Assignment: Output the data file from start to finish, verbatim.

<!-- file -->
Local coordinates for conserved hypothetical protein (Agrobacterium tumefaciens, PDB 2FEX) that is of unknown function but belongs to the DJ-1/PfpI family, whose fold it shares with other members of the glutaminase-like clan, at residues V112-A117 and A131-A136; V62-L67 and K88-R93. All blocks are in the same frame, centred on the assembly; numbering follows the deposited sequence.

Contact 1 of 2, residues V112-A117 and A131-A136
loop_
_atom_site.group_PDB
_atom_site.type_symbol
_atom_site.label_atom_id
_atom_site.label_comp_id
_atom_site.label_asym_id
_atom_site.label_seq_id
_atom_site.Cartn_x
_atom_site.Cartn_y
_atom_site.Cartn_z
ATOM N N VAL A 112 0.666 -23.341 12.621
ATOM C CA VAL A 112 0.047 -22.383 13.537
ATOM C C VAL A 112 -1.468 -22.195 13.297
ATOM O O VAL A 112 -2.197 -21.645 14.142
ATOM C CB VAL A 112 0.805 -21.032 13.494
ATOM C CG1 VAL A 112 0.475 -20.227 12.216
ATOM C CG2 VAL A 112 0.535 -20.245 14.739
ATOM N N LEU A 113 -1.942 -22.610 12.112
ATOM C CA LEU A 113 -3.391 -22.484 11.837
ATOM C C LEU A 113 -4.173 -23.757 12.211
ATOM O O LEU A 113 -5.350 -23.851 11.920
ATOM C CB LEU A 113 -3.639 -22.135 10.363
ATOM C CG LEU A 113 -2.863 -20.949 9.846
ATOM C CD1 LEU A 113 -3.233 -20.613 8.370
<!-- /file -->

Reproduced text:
Local coordinates for conserved hypothetical protein (Agrobacterium tumefaciens, PDB 2FEX) that is of unknown function but belongs to the DJ-1/PfpI family, whose fold it shares with other members of the glutaminase-like clan, at residues V112-A117 and A131-A136; V62-L67 and K88-R93. All blocks are in the same frame, centred on the assembly; numbering follows the deposited sequence.

Contact 1 of 2, residues V112-A117 and A131-A136
loop_
_atom_site.group_PDB
_atom_site.type_symbol
_atom_site.label_atom_id
_atom_site.label_comp_id
_atom_site.label_asym_id
_atom_site.label_seq_id
_atom_site.Cartn_x
_atom_site.Cartn_y
_atom_site.Cartn_z
ATOM N N VAL A 112 0.666 -23.341 12.621
ATOM C CA VAL A 112 0.047 -22.383 13.537
ATOM C C VAL A 112 -1.468 -22.195 13.297
ATOM O O VAL A 112 -2.197 -21.645 14.142
ATOM C CB VAL A 112 0.805 -21.032 13.494
ATOM C CG1 VAL A 112 0.475 -20.227 12.216
ATOM C CG2 VAL A 112 0.535 -20.245 14.739
ATOM N N LEU A 113 -1.942 -22.610 12.112
ATOM C CA LEU A 113 -3.391 -22.484 11.837
ATOM C C LEU A 113 -4.173 -23.757 12.211
ATOM O O LEU A 113 -5.350 -23.851 11.920
ATOM C CB LEU A 113 -3.639 -22.135 10.363
ATOM C CG LEU A 113 -2.863 -20.949 9.846
ATOM C CD1 LEU A 113 -3.233 -20.613 8.370